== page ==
Raymond Richman, 1/19/2015

The Democrats and their loving media are bent on making the distribution of wealth and income the principal issue in the 2016 campaign. President Obama in his so-called state-of-the-union message (1/20/15) proposed to raise taxes on the very wealthy, saying “let’s close the loopholes that lead to inequality by allowing the top one percent to avoid paying taxes on their accumulated wealth.” One trouble with that statement is that it suggests the rich don’t pay their fair share of taxes. In 2008, the top one percent of personal income taxpayers according to the IRS paid 38.02 % of the federal personal income tax paid, the top 10% which includes all the really rich paid 69.94%, the top 25% paid 86.34%, the top 50% paid 97.3%, and the bottom 50% paid only 2.7%.

We are all for closing loopholes but it is hard to identify a loophole? Are charitable deductions loopholes? Some believe they are. Besides the president was telling an untruth when he implied that loopholes created wealth inequality. The inequality of wealth is largely due to inventions and innovations. Steve Jobs and Bill Gates, to name only two of the thousands who became millionaires and billionaires, did so by creating the products produced by Apple and Microsoft.

The anti-poverty charity Oxfam reported  ahead of the World Economic Forum in Davos that the share of the world’s wealth owned by the best-off 1% has increased from 44% in 2009 to 48% in 2014 (while Obama was President incidentally) while the least well-off 80% own just 5.5%. At the most recent meeting of the American Economic Association, economists took issue with some foolish writings about inequality written by French economist Thomas Piketty .

An Oxfam spokesman said it would use its high-profile role at the Davos gathering to demand urgent action to narrow the gap between rich and poor. How? They do not say. One would think that it would be more important to reduce the number of poor than narrow inequality. That is what American inventors and innovators have done historically. ...

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Chinese stock market tumbling...
Howard Richman, 1/18/2015

It's midnight here in Pennsylvania, but it's Monday morning in China and the stock market is already down 6.3% today. Go to the following website to see where it stands right now:

http://www.bloomberg.com/quote/SHCOMP:IND/chart

This from Bloomberg News today:

[S]tocks in China headed for their biggest drop since 2009, spurring demand for haven assets.

Chinese brokerages tumbled after regulators took measures to rein in margin trading at three of the nation’s biggest securities firms....

So how does this play out?...

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Chinese Firms Particularly Vulnerable?
Jesse Richman, 1/15/2015

ODU Professor of International Business Shaomin Li published a piece in Fortune Magazine on the 12th which made an interesting argument about the vulnerability of Chinese firms to declining economic growth.  The title is: "Corporate Ponzi Game in China?"

They report a series of interesting findings.  

1. Many Chinese firms have relatively low profit margins. 

2. In order to grow rapidly such firms have relied upon debt financing.

3. The debt-financed growth of capacity in the absence of substantial profits makes China's economy particularly vulnerable to a slow-down in economic growth...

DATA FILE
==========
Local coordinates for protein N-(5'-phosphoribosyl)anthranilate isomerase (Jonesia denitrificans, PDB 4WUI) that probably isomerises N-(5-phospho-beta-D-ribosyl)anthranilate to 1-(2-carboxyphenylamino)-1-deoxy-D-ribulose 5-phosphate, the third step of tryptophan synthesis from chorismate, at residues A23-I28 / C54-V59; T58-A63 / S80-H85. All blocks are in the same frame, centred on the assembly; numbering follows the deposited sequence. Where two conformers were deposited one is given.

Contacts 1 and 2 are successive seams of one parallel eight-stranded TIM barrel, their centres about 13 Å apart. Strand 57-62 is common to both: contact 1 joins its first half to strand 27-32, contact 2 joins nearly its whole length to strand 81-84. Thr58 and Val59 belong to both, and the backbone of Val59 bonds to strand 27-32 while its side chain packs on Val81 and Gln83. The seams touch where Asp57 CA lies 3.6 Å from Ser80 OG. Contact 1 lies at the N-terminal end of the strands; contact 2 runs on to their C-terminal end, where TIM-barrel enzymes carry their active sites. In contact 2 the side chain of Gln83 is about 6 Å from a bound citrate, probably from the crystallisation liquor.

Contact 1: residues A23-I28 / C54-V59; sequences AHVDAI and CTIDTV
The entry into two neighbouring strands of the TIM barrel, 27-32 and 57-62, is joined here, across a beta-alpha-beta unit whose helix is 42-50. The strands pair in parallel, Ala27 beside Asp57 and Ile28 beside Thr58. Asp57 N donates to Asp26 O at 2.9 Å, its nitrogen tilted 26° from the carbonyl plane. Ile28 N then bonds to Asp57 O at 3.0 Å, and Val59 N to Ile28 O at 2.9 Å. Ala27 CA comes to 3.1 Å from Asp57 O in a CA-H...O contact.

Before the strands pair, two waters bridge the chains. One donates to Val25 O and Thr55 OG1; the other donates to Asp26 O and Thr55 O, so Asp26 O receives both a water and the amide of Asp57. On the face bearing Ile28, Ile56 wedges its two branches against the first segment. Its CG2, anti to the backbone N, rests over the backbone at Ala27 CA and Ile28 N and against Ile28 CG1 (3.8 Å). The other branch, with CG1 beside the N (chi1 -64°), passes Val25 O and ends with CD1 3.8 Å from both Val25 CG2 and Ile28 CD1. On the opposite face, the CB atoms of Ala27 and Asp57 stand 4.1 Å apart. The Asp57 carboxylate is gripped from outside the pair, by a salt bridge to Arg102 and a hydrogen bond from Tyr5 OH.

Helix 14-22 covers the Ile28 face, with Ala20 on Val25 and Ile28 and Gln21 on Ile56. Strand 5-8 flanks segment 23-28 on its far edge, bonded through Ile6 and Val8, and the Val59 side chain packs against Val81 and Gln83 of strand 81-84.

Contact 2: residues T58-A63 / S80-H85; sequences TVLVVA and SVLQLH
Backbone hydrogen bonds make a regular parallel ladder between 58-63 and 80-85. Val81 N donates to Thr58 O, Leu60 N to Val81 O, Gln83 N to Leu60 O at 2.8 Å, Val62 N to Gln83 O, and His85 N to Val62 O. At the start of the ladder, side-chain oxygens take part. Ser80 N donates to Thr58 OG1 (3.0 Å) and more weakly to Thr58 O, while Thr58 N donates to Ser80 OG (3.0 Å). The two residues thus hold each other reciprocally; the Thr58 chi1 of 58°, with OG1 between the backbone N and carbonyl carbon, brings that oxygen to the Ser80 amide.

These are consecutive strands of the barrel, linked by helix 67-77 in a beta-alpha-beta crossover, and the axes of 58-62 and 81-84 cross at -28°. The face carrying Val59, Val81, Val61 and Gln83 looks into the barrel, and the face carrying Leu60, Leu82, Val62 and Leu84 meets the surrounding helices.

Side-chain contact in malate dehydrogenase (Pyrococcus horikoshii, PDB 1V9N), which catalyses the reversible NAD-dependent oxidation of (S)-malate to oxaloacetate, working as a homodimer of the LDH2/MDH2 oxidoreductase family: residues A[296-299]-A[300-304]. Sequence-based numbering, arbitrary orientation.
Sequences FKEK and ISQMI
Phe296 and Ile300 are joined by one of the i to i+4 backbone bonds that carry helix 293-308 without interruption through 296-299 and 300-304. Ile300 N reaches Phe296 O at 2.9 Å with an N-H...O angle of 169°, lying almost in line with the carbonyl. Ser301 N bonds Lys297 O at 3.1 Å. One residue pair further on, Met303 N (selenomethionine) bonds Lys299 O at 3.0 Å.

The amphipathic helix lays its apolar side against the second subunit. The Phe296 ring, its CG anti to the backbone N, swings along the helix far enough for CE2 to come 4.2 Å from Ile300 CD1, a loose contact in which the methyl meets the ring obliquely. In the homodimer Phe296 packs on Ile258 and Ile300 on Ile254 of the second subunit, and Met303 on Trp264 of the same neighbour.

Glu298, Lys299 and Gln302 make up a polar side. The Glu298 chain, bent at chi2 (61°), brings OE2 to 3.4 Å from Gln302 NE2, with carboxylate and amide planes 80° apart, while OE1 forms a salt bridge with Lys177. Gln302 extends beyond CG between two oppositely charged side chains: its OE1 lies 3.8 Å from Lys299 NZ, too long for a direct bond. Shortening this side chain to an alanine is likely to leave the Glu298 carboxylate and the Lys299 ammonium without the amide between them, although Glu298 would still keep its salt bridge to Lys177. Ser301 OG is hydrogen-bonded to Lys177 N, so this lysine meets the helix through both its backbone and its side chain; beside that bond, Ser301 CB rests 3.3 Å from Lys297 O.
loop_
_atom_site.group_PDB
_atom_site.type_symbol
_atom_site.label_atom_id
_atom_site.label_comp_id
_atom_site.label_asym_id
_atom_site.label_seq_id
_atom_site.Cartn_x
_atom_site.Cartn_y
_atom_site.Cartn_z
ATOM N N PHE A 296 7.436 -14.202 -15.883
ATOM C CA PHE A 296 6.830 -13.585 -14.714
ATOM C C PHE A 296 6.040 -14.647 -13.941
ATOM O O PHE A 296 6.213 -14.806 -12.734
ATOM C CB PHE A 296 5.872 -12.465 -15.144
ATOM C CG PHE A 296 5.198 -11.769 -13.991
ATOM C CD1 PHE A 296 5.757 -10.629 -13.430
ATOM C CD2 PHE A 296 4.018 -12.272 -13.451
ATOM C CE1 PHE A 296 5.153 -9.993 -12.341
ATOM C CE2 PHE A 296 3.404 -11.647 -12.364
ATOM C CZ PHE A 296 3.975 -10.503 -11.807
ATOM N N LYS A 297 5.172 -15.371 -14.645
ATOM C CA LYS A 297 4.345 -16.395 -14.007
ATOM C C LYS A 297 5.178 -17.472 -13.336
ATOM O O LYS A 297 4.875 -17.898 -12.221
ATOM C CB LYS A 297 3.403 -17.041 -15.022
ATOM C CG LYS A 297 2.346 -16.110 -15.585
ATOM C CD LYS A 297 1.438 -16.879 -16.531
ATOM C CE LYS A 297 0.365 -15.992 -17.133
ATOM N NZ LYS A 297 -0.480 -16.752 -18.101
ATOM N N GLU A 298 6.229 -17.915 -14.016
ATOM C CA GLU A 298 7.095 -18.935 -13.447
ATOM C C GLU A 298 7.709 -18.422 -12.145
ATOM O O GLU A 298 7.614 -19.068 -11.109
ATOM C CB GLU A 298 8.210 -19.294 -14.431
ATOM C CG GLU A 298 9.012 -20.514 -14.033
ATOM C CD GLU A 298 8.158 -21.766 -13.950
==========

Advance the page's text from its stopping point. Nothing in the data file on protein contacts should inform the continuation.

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China's imports up just 0.6% in 2014
Howard Richman, 1/14/2015

China just released its December 2014 trade statistics. After rapid growth from 2005 to 2013, the dollar value of Chinese imports was stagnant in 2014. 

ChinaImports1214.gif

Here is the rate of Chinese import growth:

  • From 2005-2013, Chinese imports grew at a 15% clip.
  • In 2014, Chinese imports grew at a 0.6% clip....

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China pulls December trade statistics
Howard Richman, 1/11/2015

China in 2015 is like the United States in 1929. It has grown rapidly by practicing mercantilism. Instead of buying imports from its customers, it destroyed the market for its exports. The Chinese stock market may be about to lead the world down into an economic recession.

The Chinese stock market began tomorrow morning's (Monday's) trading in free fall after the default of a Chinese property developer. Zerohedge.com reports:

The last session in China on Friday provided an epic roller-coaster as exuberant retail BTFD'ers met their match with fading inflation and surging default risk concerns. The Monday session has opened to more of the same - with the Shanghai Composite opening down another 1.3% and erasing all the year's gainsAs Shanghaio Daily reports, the Chinese property developer Kaisa Group Holdings (that we have discussed in detail here and who's next herefailed to repay a US$26 million bond coupon, making it the first Chinese property firm to default on dollar bonds.

Meanwhile, in a supposedly unrelated development, Reuters reports that the Chinese government briefly published its trade statistics for December 2014, and then pulled them:...

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November trade report suggests that a worldwide recession is starting
Howard Richman, 1/9/2015

On Wednesday, the Bureau of Economic Analysis released the trade report for November 2014. The good news is that the U.S. trade deficit went down, despite the high flying dollar. The bad news is that the report shows a decline in investment spending in the world as a whole and in the United States in particular. It could be that the world and the United States are going into a recession at the moment....